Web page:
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As we slowly open our country to more social activities, we need to consider what is safe for home entertaining.

Food itself is not the issue – coronavirus has not proven to be transmitted via food – but there’s concern about how to make entertaining safe for a group of people. My preference is to have up to 10 people for a cocktail party in the garden and hope it does not rain.

People’s risk tolerance differs, but common sense is the best approach. The most important rules are to eliminate common touch points and to make the food simple. Now is not the time to be fussy about all of your beautiful serving pieces, either; practicality is key.

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The cheese tray, for example, has to be reconfigured. Cheese should not be served in blocks with a cheese knife, as it requires too much handling for safety. It should be cut into individual portions with guests using their own forks to spear a piece and put it on their plate – and their fork should only be used for the transfer; use your fingers to eat. Toothpicks are invaluable for spearing cheese if they are then discarded. A less stringent method is to make individual cheese plates for each guest and include crackers on it.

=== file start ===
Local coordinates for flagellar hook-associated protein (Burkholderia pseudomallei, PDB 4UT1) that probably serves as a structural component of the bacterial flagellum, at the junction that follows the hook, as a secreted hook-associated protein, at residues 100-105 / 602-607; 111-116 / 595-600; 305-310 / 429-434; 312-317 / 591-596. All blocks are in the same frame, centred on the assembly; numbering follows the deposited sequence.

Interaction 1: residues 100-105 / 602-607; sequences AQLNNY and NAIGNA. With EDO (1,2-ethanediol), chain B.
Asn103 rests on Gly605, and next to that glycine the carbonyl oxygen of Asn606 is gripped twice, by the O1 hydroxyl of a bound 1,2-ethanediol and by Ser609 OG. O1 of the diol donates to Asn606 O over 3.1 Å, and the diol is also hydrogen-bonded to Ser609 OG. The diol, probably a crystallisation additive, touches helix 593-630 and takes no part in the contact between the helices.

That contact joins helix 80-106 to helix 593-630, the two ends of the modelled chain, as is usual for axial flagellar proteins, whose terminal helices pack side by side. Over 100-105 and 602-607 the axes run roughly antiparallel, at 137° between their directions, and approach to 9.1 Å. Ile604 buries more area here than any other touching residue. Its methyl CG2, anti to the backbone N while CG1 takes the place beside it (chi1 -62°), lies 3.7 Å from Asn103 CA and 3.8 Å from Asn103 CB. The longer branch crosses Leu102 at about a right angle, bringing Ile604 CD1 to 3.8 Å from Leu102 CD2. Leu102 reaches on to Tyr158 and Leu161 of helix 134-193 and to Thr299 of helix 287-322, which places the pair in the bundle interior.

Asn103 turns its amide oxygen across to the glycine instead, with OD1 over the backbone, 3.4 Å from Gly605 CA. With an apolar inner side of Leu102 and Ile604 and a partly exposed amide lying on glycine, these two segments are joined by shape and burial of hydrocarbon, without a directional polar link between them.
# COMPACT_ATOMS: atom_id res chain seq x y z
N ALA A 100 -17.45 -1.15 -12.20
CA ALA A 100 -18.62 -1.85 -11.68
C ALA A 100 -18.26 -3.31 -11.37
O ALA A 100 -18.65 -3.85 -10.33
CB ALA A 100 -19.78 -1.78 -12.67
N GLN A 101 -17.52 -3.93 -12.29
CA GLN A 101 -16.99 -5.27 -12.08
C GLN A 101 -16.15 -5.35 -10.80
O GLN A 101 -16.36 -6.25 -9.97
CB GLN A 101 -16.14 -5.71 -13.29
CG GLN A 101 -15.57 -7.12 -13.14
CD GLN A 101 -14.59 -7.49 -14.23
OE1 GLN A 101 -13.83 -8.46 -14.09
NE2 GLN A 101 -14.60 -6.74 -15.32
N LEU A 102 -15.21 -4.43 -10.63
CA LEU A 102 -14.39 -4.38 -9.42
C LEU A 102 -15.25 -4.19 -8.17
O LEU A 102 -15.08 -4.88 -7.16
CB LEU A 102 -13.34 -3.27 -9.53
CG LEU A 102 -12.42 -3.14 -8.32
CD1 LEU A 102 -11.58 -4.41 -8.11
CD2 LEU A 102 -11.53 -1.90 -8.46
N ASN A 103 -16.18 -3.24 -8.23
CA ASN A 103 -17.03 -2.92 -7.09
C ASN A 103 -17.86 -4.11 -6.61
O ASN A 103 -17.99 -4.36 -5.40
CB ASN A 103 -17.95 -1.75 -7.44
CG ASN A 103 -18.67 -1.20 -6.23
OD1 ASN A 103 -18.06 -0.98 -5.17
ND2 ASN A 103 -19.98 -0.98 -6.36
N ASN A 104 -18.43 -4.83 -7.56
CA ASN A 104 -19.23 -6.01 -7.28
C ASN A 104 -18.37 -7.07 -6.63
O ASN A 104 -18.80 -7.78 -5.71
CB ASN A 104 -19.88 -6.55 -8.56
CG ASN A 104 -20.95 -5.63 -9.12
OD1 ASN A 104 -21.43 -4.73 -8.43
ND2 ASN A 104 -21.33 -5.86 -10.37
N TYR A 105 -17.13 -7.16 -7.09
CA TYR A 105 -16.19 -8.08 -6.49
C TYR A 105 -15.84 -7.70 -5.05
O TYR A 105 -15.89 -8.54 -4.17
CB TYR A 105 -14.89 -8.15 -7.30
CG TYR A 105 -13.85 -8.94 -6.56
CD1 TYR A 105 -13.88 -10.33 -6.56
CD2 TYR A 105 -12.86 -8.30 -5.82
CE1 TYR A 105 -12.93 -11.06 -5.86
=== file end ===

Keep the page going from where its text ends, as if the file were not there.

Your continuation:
For my parties, I like to use individual containers for service. Flavoured popcorn in paper cups is always a winner. Vary the flavours – chili flakes and lime zest is tangy; rosemary, Parmesan, black pepper, and butter is a family favourite; or try a popcorn trail mix with almonds, raisins, cranberries, and seeds of your choice.

I find cold soups served in shooter glasses are a sure-fire hit. Cold soups made from vegetables already in the fridge are easy. Cover with chicken or vegetable stock and simmer until tender, then blitz in a blender with some fresh herbs or spices. Sometimes I use leftover vegetables and lettuce for an easy, no-cook soup. Not creamy enough? Stir in some yogurt or whipping cream.

Food on skewers is easy to make and serve. Make fruit kabobs or combine cheese, olives and roasted red peppers. Take breadsticks and wrap prosciutto, ham or brisket lightly painted with BBQ sauce around them.

Make cups out of wonton skins. Lay them in a pile, cut off each of the four corners and discard the corners. Brush mini muffin tins with oil or cooking spray. Tuck the wonton skin into the tins. Brush the inside with oil or butter. Bake at 350 F for 6 to 8 minutes or until lightly browned. These have so many uses. Fill with dips, veggies, tiny salads. Try composed fillings such as ricotta mixed with pepperoncini, chopped sugar snap peas, mint and chives. Or, use ricotta instead of Parmesan in your favourite pesto recipe and fill the cups. Garnish with the nut used for making the pesto.

You can stay safe and eat well.

Need some advice about kitchen life and entertaining? Send your questions to lwaverman@globeandmail.com.

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